Computers, Privacy & the Constitution
-- YuwenHuang - 04 Mar 2013

Recently, Google revealed the transparency report which shows information about requests from government s or courts around the world to hand over user data. Users may wonder why Google can hand over mytheir information to governments or courts. Take look at Google’s privacy policy which describes their authorization from youusers to hand over your date to the third party. I guess users may argue that I never agree with that privacy policy. In fact, bBefore you sign up for a Google service, such as Gmail, you need to check the box that I agree to the Google terms of service and privacy policy; otherwise you will not be allowed to use Google service. I bet over 99% users signed up and checked the box without reading these agreements and I believe some may just check the box even without understanding what the box is for. Practically, as long as you sign up to use Google service, you are seen to authorize Google the power enumerated in the agreement.

According to Google’s privacy policy, Google will share personal information with companies, organizations or individuals outside of Google if they have a good-faith belief that access, use, preservation or disclosure of the information is reasonably necessary to:

  1. ) meet any applicable law, regulation, legal process or enforceable governmental request.
  2. ) enforce applicable Terms of Service, including investigation of potential violations.
detect, prevent, or otherwise address fraud, security or technical issues.
  1. ) protect against harm to the rights, property or safety of Google, our users or the public as required or permitted by law.

If Google thinks it’s necessary to share your information to the government for the above reasons, they can share it without your consent. Users may argue that Google is wrong about the existence of any above conditions and request Google to be liable for their loss. However, it’s not easy to inculpate Google, because they can claim they have good faith.

I don't understand this analysis. Google's privacy policy is irrelevant to whether it has to respond to court orders. Of course the policy reminds people that this is true, but if there were no privacy policy, Google's responsibility to respond positively to court orders would be precisely the same.
Thank you for comment. I didn't analyze wall. I should say that [In other words, even if it's not a court order to ask for users' information, Google can still share information to a government agency without user's consent under the privacy rule. Although users may request Google to prove they correctly applied the rule to reveal their data, it's easy for Google to prove necessity, because the rule is broad and indefinite].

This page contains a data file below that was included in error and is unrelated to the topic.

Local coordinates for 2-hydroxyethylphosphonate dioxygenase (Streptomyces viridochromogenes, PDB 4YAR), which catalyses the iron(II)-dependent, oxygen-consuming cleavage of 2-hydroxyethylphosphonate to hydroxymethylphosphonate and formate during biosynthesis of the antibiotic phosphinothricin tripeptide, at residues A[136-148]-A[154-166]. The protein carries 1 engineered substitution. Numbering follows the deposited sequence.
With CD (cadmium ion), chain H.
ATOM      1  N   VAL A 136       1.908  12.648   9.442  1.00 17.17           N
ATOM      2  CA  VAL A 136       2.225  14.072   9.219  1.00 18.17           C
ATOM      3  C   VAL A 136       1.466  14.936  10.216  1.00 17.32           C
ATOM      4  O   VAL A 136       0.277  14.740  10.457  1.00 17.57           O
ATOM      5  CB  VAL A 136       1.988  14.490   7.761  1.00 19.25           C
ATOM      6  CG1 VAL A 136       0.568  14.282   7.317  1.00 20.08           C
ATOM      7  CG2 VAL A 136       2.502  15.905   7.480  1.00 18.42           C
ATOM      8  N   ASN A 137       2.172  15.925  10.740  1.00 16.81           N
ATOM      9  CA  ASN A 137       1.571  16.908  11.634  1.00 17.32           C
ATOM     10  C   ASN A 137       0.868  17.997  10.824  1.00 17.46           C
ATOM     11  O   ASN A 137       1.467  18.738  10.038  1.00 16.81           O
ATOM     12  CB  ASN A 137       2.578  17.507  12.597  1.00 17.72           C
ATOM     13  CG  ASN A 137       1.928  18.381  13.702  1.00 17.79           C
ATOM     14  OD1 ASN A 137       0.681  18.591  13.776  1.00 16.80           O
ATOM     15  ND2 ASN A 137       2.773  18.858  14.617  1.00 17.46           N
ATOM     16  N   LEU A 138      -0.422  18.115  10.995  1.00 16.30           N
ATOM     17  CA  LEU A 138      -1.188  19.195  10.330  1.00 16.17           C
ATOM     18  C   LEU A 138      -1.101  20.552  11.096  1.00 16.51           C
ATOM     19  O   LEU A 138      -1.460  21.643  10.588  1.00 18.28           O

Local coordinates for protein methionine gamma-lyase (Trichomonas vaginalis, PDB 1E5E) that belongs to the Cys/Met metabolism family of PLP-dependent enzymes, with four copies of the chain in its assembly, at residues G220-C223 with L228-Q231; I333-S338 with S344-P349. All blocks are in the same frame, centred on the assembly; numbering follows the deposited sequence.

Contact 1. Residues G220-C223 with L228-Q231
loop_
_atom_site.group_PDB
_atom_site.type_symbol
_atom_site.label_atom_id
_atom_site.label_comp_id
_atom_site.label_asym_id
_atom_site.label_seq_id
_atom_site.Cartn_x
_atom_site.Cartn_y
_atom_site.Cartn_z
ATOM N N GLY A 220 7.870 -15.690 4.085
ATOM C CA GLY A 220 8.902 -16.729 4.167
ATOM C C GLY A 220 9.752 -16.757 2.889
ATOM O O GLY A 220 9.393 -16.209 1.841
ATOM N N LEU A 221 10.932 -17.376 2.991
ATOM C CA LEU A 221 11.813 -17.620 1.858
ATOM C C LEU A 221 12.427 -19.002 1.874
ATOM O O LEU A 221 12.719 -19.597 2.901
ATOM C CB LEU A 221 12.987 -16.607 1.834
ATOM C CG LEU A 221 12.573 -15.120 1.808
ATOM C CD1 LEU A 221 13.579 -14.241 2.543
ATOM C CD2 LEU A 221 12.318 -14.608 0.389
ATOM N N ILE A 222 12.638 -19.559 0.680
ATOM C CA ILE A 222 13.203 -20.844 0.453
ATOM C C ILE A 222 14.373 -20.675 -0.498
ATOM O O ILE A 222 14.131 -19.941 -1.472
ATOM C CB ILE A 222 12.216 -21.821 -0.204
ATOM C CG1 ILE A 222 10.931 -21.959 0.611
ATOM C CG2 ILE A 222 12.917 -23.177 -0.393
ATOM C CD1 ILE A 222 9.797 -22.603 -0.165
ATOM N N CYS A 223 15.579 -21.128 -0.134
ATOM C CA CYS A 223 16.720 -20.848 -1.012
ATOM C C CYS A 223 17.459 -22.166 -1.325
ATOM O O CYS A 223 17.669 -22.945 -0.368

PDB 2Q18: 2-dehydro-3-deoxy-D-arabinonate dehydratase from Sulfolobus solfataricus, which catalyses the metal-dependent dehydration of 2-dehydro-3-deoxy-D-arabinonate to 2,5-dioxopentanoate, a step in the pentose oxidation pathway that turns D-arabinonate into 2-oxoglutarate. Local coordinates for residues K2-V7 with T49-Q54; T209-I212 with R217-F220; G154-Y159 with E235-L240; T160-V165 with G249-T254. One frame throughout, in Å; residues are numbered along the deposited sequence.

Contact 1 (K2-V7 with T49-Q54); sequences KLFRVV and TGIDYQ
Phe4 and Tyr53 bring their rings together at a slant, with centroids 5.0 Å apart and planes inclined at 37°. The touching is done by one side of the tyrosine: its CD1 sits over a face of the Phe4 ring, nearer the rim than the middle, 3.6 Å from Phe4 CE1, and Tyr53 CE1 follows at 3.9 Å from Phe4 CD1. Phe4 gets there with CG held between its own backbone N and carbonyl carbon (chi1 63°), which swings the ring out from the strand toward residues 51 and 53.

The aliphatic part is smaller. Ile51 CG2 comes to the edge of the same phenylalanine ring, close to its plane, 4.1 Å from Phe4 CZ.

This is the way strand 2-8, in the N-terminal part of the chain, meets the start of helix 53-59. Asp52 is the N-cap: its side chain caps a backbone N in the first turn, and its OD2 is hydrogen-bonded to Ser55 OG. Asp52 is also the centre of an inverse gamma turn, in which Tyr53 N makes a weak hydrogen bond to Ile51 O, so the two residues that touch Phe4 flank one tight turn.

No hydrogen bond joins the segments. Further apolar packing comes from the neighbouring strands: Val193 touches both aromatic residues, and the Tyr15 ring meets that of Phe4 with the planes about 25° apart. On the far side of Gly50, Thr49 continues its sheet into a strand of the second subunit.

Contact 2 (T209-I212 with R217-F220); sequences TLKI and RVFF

Of course, user may contend that it’s invalid to make users agree to give up their privacy without notifying or emphasizing the effect of agreeing upon on Google’s privacy policy in advance, therefore your agreement is invalid.

What do you mean "of course the user may contend"? What follows is nonsense.
In Taiwan, users may argue it's invalid to sneak a privacy waiver provision into a standard form contract without notifying users by obvious warn in advance, but I don't know the rule in USA and it may not work in the same way.

However, even though it’s void to force users to sign up the above agreement, the law authorizeswhat Google do to hand over user’s information to the government is still legal. The Electronic Communications Privacy Act (“ECPA”) which was passed in 1986 confers power to law enforcement to access many kinds of stored communications without a warrant. That is to say, no matter you agree or notThus, all the information you put on the Google service would be possible under government‘s surveillance on day.

Does this mean "Sometimes a warrant is required, and sometimes it isn't, but either way there is a form of government request Google will have to obey?"

"The right of the people to be secure in their persons, houses, papers, and effects, against unreasonable searches and seizures, shall not be violated, and no Warrants shall issue, but upon probable cause" is stipulated in the Fourth Amendment to the United States Constitution. According to the fourth amendment, can wewe can't argue that the ECPA is violatingviolates the request of Constitution?,

because the legislative has decided the government's action under ECPA is reasonable and necessary.

No. Certainly not. The power of the legislature to set "reasonable" conditions for search and seizure is undoubted. No legislative provision has ever been held to violate the Fourth Amendment.

It depends on whether the act enforced by the government is search or not.


In Supreme Court’s decision in Katz v. United States, the majority ruledwe are told that the Fourth Amendment protects persons and not places from unreasonable intrusion.

No, that's not a ruling, that's rhetoric.

Even if the defendant used the telephone booth in the public, he did not want his conversation to be heard by third party. The Fourth Amendment of the Constitution protects persons and not areas from unreasonable searches and seizures and the government's activities in electronically listening to and recording defendant's words spoken into telephone receiver in public telephone booth violated the privacy upon which defendant justifiably relied while using the telephone booth and thus constituted a ‘search and seizure. This eavesdropping without a warrant would lead to evidence exclusion in court. It seems that Supreme Court has expand the Fourth Amendment protection to “Person” not only place to adapt to the technology age.